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March 10, 2012
Re: Breaking backwards compatiblity
On Fri, Mar 09, 2012 at 07:26:48PM -0500, Steven Schveighoffer wrote:
> On Fri, 09 Mar 2012 19:12:34 -0500, Adam D. Ruppe
> <destructionator@gmail.com> wrote:
> 
> >On Friday, 9 March 2012 at 22:32:59 UTC, Walter Bright wrote:
> >>This is why we need to have a VERY high bar for breaking changes.
> >
> >Please remember this if someone proposes enforcing
> >@property by default.

I propose enabling @property by default.


> Clears the bar with room to spare IMO.
> 
> Not to mention it's not just a proposal, but in print in TDPL .
> 
> (dons flame war proof suit)
[...]

I don't see what's there to flamewar about. AFAIK @property enforcement
is going to happen sooner or later.


T

-- 
There is no gravity. The earth sucks.
March 10, 2012
Re: Breaking backwards compatiblity
On Saturday, 10 March 2012 at 00:25:23 UTC, Jonathan M Davis 
wrote:
> As I understand it, it's like override, it's being phased in, 
> and it _will_ become the normal behavior.

A planned or inevitable big mistake that will break piles
of code in a painful way is still a big mistake that will
break piles of code in a painful way.

> and @property _do_ pass the very high bar.

If the height of the bar is based on how much code it
breaks, sure.

If it based on the benefit it actually brings us, no,
absolutely not.

@property is the biggest name bikeshed of them all.
March 10, 2012
Re: Breaking backwards compatiblity
On Friday, March 09, 2012 16:40:37 H. S. Teoh wrote:
> On Fri, Mar 09, 2012 at 07:26:48PM -0500, Steven Schveighoffer wrote:
> > On Fri, 09 Mar 2012 19:12:34 -0500, Adam D. Ruppe
> > 
> > <destructionator@gmail.com> wrote:
> > >On Friday, 9 March 2012 at 22:32:59 UTC, Walter Bright wrote:
> > >>This is why we need to have a VERY high bar for breaking changes.
> > >
> > >Please remember this if someone proposes enforcing
> > >@property by default.
> 
> I propose enabling @property by default.
> 
> > Clears the bar with room to spare IMO.
> > 
> > Not to mention it's not just a proposal, but in print in TDPL .
> > 
> > (dons flame war proof suit)
> 
> [...]
> 
> I don't see what's there to flamewar about. AFAIK @property enforcement
> is going to happen sooner or later.

Yes. The problem is that some people don't like @property and don't want it 
enforced, whereas others think it's a big improvement. From the sounds of it,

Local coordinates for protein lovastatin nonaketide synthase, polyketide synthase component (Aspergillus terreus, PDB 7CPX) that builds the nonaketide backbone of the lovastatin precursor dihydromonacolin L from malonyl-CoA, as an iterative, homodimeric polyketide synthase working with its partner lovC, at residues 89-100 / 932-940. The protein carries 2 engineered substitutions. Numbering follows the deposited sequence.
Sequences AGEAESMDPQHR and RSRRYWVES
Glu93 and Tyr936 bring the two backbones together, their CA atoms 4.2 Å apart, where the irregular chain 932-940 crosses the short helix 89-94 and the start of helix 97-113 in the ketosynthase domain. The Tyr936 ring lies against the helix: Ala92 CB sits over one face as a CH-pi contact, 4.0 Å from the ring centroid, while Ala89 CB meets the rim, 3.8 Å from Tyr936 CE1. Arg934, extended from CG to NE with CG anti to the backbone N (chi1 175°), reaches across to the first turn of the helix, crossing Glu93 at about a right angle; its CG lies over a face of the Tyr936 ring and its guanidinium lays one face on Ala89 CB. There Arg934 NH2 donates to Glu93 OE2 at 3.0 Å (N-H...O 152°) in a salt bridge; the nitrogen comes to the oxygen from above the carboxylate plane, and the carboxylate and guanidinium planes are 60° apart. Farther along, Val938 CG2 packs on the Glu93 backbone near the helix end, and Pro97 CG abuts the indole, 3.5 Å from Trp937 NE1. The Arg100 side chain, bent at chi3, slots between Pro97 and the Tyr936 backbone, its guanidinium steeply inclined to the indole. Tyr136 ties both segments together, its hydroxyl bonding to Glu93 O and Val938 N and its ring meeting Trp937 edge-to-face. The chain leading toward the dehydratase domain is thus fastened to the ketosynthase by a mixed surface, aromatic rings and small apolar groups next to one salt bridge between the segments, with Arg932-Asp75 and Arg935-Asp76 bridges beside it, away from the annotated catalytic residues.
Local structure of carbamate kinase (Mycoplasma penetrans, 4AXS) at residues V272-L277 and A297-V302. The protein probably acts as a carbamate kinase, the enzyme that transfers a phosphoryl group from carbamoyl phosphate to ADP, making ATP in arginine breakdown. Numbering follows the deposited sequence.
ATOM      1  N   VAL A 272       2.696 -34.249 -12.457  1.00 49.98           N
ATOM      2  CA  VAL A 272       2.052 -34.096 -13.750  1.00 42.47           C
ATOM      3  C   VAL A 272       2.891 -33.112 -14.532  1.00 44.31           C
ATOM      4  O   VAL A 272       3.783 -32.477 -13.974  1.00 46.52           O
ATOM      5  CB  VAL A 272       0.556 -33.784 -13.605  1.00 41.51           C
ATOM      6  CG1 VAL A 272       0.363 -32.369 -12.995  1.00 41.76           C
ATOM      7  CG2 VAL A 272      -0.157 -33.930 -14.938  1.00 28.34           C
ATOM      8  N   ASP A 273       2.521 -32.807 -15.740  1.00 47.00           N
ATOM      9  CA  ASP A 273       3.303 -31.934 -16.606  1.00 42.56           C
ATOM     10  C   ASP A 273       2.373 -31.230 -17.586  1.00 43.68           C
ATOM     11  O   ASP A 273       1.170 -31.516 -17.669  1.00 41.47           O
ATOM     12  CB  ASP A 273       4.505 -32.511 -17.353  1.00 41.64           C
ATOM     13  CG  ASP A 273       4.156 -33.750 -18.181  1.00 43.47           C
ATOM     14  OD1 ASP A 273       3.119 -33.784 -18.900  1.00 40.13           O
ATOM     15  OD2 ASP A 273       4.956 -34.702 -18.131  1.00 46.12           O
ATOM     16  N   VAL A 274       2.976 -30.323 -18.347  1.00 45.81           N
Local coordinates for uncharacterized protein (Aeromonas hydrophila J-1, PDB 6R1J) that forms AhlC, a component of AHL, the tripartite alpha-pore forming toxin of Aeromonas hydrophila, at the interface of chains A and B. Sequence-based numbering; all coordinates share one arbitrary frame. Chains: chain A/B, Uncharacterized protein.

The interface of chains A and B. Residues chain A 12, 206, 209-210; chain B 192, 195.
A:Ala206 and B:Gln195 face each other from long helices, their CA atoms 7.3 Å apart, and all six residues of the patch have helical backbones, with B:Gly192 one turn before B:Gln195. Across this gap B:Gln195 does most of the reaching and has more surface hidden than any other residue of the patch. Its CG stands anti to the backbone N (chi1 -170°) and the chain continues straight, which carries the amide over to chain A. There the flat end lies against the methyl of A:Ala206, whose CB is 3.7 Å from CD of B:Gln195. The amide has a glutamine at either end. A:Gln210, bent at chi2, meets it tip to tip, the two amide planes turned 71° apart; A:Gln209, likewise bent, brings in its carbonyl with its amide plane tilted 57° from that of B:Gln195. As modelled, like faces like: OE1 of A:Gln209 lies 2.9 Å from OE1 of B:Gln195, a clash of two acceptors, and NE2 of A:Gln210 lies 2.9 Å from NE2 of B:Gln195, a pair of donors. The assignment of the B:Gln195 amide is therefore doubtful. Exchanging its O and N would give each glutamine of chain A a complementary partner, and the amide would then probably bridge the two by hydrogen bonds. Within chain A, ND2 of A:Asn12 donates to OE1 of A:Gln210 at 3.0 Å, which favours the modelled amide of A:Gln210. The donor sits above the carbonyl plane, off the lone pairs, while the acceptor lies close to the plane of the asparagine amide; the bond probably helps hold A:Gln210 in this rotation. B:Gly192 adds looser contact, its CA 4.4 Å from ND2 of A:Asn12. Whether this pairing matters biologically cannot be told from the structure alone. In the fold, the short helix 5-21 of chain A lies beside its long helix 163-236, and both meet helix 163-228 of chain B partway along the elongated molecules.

Adam thinks that it's bad, whereas Steven thinks that it's good. Personally, 
I'm _definitely_ in favor of property enforcement.

Regardless, it's in TDPL, and the current plan is to enforce it. It just 
hasn't reached that point yet, since we're still in the transition stage from 
not having @property at all to having @property and having it enforced.

- Jonathan M Davis
March 10, 2012
Re: Breaking backwards compatiblity
On Fri, 09 Mar 2012 19:40:37 -0500, H. S. Teoh <hsteoh@quickfur.ath.cx>  
wrote:

> On Fri, Mar 09, 2012 at 07:26:48PM -0500, Steven Schveighoffer wrote:

>> (dons flame war proof suit)
> [...]
>
> I don't see what's there to flamewar about.

You're new...

:)

-Steve
March 10, 2012
Re: Breaking backwards compatiblity
On Saturday, 10 March 2012 at 00:48:56 UTC, Jonathan M Davis 
wrote:
> From the  sounds of it, Adam thinks that it's bad

Indeed. I have an advantage here though: it is an
objective fact that -property breaks a lot of existing
D code.

We can (and have) argue(d) all day about what, if
any, improvements strict enforcement actually brings.
March 10, 2012
Re: Breaking backwards compatiblity
On Fri, Mar 09, 2012 at 07:51:12PM -0500, Steven Schveighoffer wrote:
> On Fri, 09 Mar 2012 19:40:37 -0500, H. S. Teoh
> <hsteoh@quickfur.ath.cx> wrote:
> 
> >On Fri, Mar 09, 2012 at 07:26:48PM -0500, Steven Schveighoffer wrote:
> 
> >>(dons flame war proof suit)
> >[...]
> >
> >I don't see what's there to flamewar about.
> 
> You're new...
> 
> :)
[...]

Not nearly new enough to not be partially responsible for that huge